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ERC

YOUCITIZEN Report Summary

Project ID: 295392
Funded under: FP7-IDEAS-ERC
Country: United Kingdom

Final Report Summary - YOUCITIZEN (Youth Citizenship in Divided Societies: Between Cosmpolitanism, Nation, and Civil Society)

YouCitizen explores the ways that young people understand, experience, and enact citizenship in societies that are attempting to overcome division. The research was organized around ethnographic research in four contexts: the international actors and organizations that attempt to diffuse ideas about citizenship and how it should be practiced by young people, and organizations and young people in Bosnia-Herzegovina, Lebanon, and South Africa. The research was based on document searches, interviews, and 18 months of ethnographic research with NGOs and young people in the three case study countries.

1. Circulations of Citizenship. This portion of the research focused on the ideas and practices that developed in established democracies and then spread to divided, post-conflict societies. We identified a common pedagogy circulated by international organizations that provided activities for citizenship training programs. We also identified the intellectual and financial resources that were mobilized in these efforts and the networks that developed between agencies and organizations. As the pedagogy of citizenship was diffused, civil society and non-governmental organizations expressed concerns focused on: a) the ways that practices must be modified to meet specific conditions within their countries; b) strictures on the kinds of activities that could be funded; and c) reporting and audit requirements that seemed inconsistent with the ways they worked with youth. Of particular concern to some observers was the way that concepts and narratives that were presented as fundamental to the societies before ‘politics’ created division – e.g., ubuntu in South Africa, tolerance and multi-culturalism in Lebanon and Yugoslavia – were appropriated and reworked in citizenship promotion. A second concern was in the role of memory in healing and reconciliation, with some organizations believing it was best to smooth over previous conflicts and with others arguing it was necessary to confront memories of conflict directly.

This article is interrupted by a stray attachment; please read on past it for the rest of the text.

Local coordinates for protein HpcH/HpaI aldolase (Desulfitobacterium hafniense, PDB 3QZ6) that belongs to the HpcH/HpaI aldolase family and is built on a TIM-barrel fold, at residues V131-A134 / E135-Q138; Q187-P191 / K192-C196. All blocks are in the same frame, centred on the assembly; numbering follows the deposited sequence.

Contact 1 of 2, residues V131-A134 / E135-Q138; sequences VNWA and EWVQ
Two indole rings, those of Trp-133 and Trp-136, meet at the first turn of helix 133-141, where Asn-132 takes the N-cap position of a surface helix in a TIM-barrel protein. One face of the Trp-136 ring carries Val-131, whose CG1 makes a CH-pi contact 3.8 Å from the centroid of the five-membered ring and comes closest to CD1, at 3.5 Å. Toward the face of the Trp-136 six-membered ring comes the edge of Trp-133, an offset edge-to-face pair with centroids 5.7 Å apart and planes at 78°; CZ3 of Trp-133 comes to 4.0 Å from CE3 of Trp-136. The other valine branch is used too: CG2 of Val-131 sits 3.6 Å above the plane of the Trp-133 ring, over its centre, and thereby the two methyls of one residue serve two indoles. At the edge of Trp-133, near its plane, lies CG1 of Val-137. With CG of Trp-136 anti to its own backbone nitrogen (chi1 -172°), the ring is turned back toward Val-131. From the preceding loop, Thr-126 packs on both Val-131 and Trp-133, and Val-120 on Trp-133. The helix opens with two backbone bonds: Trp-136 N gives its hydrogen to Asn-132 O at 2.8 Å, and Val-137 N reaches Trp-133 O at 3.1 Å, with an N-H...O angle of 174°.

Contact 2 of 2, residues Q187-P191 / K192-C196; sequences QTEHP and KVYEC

2. Youth Politics, Identities and Citizenship. This portion of the research focused directly on young people and the way they understood, experienced, and worked to change their standing as citizens. Several conclusions emerge from our research including:
• The ways that young people refuse to be defined by conflict and/or division. This is not an expression of apathy, however, but is an act of defiance. Yet even as young people refused to be defined by division, they were incapable of completely escaping it. We have described this in terms of ‘future perfect citizenship’ in which the past and present are part of a grammatical/political construction that expresses the future.
• The importance of memory across generations. While young people – and often their families and their communities – did not want to be defined by conflict and division, the traces are all around them, and memories often surface at moments of stress. These memories are not solely of the youth’s making, but instead reflect the histories and spaces in which they are embedded. Yet they shape the sense of possibility and futurity for youth.
• Youth rejected ‘old ways’ of politics in favor of forms of action that do not seem obviously political. They mobilized ideas of fun, of care, and ways of being together that often seem inconsistent with norms in their communities and in government. Youth argued they enacted ways of being together that did not rest on the tired issues that gave rise to conflict and political stalemate.
• Youth accepted the mantle of ‘active citizenship’, arguing that the situation in their communities compelled them to act. But rather than accepting the political agenda of active citizenship, which is often associated with conformity and self-sufficiency, they used the tools they learned in training programs to promote agendas that sometimes threatened the very stability of the states in which they lived.

Reported by

UNIVERSITY OF DURHAM
United Kingdom
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